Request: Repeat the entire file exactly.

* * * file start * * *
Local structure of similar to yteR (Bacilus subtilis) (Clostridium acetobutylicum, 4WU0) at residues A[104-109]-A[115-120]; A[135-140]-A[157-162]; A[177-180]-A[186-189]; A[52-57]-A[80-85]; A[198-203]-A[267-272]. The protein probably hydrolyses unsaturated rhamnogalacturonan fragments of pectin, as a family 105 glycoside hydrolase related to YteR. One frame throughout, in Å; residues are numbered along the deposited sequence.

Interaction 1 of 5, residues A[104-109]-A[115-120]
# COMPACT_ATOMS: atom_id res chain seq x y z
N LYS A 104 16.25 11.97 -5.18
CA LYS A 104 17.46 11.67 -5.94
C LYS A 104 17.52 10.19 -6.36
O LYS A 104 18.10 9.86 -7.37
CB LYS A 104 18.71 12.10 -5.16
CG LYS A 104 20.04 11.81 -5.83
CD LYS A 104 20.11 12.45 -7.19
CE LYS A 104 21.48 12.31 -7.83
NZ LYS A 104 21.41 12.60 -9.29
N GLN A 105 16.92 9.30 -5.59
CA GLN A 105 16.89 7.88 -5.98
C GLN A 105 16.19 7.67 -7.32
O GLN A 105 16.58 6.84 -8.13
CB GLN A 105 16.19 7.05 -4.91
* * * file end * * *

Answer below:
Local structure of similar to yteR (Bacilus subtilis) (Clostridium acetobutylicum, 4WU0) at residues A[104-109]-A[115-120]; A[135-140]-A[157-162]; A[177-180]-A[186-189]; A[52-57]-A[80-85]; A[198-203]-A[267-272]. The protein probably hydrolyses unsaturated rhamnogalacturonan fragments of pectin, as a family 105 glycoside hydrolase related to YteR. One frame throughout, in Å; residues are numbered along the deposited sequence.

Interaction 1 of 5, residues A[104-109]-A[115-120]
# COMPACT_ATOMS: atom_id res chain seq x y z
N LYS A 104 16.25 11.97 -5.18
CA LYS A 104 17.46 11.67 -5.94
C LYS A 104 17.52 10.19 -6.36
O LYS A 104 18.10 9.86 -7.37
CB LYS A 104 18.71 12.10 -5.16
CG LYS A 104 20.04 11.81 -5.83
CD LYS A 104 20.11 12.45 -7.19
CE LYS A 104 21.48 12.31 -7.83
NZ LYS A 104 21.41 12.60 -9.29
N GLN A 105 16.92 9.30 -5.59
CA GLN A 105 16.89 7.88 -5.98
C GLN A 105 16.19 7.67 -7.32
O GLN A 105 16.58 6.84 -8.13
CB GLN A 105 16.19 7.05 -4.91